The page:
Vocalist - Soprano
Acclaim
Soprano makes D.C. debut in 'Carmina Burana'
Audrey Elizabeth Luna will make her D.C. debut in "Carmina Burana" with the National Philharmonic Chorale.
Audrey Elizabeth Luna will make her D.C. debut in "Carmina Burana" with the National Philharmonic Chorale.
Courtesy Photo
WASHINGTON - Coloratura soprano Audrey Elizabeth Luna makes her Washington-area debut as soloist with the National Philharmonic Chorale. The performance of Carl Orff's "Carmina Burana," conducted by NPC Artistic Director Stanley Engebretson, also features guest artists baritone Leon Williams and tenor Robert Baker.

The winner of numerous competitions and awards, Luna is praised for her astounding range and projection. She says she is thrilled to repeat a favorite role that lends itself naturally to her voice.

Audrey Elizabeth Luna will make her D.C. debut in "Carmina Burana" with the National Philharmonic Chorale. -- Courtesy Photo

"My part is gorgeous," she says. "It encompasses my entire range, and I love being able to show everything I have. I sing only in the 'Court of Love' and represent the female side of the two-part relationship between men and women with its grace, desire, joy and love. The baritone, on the other hand, sings of darkness and grief. It's written as a circle, and I make it come back full circle.

"I know my voice lives in the role because the high notes come naturally. It's easy and fun, and I get excited each time I'm asked to sing it. I especially enjoy the beginning when I'm sitting at the front of the stage listening to the orchestra and chorus for the first time and seeing the faces in the audience and their initial reaction. They're blown away by the music, and when the chorus comes back at the end, I love watching their reaction of joy."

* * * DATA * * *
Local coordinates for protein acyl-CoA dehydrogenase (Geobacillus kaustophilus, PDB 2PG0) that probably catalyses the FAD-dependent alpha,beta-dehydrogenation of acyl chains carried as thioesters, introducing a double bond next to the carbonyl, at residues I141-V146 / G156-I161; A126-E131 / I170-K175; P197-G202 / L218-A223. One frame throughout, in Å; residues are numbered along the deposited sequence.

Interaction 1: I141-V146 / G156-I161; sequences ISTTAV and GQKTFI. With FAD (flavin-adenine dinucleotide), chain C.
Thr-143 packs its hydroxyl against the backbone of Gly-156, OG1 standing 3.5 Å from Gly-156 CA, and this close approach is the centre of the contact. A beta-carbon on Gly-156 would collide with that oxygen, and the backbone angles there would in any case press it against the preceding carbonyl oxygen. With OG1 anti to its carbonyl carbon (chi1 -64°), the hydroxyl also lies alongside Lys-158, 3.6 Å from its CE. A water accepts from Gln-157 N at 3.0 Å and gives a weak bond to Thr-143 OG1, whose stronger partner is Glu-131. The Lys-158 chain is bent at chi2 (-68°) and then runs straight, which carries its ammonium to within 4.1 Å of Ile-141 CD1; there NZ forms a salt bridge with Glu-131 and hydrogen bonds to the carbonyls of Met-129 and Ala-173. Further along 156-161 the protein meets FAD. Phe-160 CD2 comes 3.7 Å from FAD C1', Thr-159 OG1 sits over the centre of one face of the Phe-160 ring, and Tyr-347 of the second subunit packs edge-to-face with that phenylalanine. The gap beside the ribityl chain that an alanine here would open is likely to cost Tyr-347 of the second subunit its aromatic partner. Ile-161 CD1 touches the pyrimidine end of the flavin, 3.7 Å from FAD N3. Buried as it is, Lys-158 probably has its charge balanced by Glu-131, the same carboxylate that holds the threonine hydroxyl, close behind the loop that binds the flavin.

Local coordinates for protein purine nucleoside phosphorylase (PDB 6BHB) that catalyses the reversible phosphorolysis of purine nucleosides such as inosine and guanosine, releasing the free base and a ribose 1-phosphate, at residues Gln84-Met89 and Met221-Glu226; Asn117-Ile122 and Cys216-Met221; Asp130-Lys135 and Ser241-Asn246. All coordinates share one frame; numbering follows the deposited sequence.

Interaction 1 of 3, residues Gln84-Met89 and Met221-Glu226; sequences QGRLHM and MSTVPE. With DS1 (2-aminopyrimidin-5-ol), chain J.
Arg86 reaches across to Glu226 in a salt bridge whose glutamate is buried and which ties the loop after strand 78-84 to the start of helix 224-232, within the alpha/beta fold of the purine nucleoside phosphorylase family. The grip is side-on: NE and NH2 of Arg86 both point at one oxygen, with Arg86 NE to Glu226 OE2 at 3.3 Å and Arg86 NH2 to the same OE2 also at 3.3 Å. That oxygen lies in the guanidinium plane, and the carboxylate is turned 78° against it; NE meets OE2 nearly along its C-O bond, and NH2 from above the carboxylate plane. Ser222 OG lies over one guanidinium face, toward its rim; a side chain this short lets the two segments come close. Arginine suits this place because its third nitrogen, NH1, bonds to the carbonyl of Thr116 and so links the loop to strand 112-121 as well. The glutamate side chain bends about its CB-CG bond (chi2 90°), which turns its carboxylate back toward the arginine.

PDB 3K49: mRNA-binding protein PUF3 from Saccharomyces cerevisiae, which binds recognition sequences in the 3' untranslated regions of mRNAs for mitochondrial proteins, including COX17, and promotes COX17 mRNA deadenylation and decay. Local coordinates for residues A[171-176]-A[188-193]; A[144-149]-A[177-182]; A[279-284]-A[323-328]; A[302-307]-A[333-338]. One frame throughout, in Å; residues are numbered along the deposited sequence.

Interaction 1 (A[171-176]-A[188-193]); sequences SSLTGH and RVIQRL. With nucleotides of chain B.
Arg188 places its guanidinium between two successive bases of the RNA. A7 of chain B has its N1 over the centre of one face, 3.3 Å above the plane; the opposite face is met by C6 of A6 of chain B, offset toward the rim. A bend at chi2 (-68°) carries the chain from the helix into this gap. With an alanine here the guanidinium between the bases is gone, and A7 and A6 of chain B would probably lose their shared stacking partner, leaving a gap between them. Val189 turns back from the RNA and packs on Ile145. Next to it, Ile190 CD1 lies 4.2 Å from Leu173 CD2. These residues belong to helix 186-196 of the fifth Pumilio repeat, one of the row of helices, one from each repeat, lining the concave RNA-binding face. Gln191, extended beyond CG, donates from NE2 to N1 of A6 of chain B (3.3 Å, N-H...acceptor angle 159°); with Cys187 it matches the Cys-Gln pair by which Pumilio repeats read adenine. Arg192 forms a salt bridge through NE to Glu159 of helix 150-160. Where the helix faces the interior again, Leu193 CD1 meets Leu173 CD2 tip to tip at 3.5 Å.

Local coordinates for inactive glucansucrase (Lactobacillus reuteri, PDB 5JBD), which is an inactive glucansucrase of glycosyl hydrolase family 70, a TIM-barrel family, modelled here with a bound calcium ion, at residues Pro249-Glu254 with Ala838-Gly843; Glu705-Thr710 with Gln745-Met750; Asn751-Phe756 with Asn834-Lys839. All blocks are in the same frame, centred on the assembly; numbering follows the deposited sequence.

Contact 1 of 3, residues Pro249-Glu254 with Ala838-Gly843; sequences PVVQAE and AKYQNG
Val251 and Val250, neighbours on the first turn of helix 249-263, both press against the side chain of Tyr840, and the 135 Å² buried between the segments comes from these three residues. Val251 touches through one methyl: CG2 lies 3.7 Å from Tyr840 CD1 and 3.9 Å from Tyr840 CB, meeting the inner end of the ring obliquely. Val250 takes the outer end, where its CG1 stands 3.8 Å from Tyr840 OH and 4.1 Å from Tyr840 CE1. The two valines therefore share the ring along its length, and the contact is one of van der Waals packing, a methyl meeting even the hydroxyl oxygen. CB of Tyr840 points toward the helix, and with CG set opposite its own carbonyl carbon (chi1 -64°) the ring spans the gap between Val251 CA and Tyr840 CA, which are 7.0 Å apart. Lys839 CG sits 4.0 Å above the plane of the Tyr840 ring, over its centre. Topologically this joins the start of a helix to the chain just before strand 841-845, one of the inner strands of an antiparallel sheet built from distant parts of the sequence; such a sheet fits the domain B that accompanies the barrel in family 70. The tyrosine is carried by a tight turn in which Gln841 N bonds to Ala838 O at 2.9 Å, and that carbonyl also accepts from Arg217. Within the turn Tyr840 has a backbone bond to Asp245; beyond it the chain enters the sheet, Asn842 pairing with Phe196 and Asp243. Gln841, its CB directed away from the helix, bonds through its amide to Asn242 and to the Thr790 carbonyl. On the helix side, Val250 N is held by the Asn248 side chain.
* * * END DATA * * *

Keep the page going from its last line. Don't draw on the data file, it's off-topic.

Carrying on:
The Salem, Ore., native credits her mother with recognizing her musical talent at an early age. Along with piano, flute, violin and ballet lessons, Luna commenced basic vocal lessons at age 10, moving into classical studies at 14. After graduating from Portland State University, she obtained her master's degree at Cincinnati Conservatory of Music and was soon involved in young artist programs at Santa Fe Opera and Pittsburgh Opera.

At Pittsburgh, she took a major step forward in her career when the soprano singing the difficult Queen of the Night role in "The Magic Flute" became ill. Going on with less than 24 hours' notice, Luna earned raves. Several months later, she repeated the same kind of last-minute success singing Juliet in a Hawaii Opera production of "Romeo and Juliet."

Luna was recently married to Met singer Jordan Shanahan. Their Chicago base is central to their various commitments. This season, her busy schedule includes Blondchen in "The Abduction From the Seraglio," Cunegonde in "Candide" and another chance to perform Queen of the Night.

"In opera, you have to think about blocking, staging and character," she says. "Concert work like 'Carmina Burana' and Bach or Mozart cantatas is a nice change because it gets me back to healthy singing, or focusing on technique. I enjoy sitting back and listening to a beautiful orchestra, soloists and chorus and feeling the spiritual experience."
Emily Cary, The Examiner (Washington DC)
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